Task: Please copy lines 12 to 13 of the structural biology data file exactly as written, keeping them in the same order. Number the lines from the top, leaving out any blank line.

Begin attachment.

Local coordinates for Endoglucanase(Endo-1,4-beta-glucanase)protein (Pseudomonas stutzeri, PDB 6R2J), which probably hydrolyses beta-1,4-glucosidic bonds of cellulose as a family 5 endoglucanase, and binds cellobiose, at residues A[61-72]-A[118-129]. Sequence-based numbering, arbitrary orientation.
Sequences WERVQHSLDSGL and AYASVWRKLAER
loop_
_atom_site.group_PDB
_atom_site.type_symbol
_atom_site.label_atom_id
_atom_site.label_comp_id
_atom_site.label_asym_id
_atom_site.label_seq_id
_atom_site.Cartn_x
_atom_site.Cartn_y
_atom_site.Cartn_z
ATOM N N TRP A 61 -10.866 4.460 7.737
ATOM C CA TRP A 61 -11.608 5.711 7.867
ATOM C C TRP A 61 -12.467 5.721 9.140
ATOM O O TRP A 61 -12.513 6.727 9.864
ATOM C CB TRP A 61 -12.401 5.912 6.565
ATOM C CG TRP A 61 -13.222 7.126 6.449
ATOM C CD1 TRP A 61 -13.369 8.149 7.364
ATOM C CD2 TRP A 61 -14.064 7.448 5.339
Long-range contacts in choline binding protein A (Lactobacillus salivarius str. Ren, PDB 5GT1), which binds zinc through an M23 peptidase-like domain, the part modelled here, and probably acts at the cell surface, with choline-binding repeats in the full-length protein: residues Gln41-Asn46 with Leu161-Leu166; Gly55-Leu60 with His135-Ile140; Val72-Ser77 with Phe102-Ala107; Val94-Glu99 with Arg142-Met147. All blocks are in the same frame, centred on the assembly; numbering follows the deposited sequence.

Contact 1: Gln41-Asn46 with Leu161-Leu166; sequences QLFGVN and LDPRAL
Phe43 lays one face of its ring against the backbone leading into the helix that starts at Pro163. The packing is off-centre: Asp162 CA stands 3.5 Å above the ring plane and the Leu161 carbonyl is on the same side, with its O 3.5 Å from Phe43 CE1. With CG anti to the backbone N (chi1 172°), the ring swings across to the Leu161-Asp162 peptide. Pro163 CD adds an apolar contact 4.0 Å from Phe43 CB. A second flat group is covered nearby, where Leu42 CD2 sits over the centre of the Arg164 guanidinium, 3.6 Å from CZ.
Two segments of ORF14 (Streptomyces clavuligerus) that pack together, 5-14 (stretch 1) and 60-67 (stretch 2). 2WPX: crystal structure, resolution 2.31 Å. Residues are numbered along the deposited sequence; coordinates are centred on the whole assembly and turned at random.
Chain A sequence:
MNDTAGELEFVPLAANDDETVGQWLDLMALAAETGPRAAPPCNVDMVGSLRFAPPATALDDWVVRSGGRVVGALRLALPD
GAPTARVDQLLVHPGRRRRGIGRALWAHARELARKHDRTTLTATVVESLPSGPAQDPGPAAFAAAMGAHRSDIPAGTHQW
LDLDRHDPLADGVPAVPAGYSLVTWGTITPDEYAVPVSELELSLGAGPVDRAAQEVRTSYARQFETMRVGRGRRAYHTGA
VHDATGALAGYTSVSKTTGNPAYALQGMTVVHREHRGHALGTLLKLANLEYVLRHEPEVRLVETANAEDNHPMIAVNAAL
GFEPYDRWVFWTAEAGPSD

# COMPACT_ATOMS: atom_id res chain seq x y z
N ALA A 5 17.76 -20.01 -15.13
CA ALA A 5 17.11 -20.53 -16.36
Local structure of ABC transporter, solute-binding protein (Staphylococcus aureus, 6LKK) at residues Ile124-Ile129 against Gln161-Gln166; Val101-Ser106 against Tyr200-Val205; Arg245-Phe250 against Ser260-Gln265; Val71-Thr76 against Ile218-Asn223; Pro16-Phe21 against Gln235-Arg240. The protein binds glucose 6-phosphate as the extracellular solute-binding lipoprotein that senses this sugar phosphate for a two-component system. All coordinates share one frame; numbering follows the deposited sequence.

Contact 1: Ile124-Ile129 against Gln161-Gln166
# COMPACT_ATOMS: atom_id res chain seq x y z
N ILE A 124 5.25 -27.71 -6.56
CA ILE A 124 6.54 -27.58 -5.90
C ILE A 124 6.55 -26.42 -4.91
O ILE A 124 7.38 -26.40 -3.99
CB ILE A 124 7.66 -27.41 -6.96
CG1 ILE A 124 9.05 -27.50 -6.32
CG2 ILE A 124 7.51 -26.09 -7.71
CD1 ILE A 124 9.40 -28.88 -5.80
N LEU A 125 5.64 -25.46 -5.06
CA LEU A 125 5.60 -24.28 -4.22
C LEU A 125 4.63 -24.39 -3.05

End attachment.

_atom_site.Cartn_z
ATOM N N TRP A 61 -10.866 4.460 7.737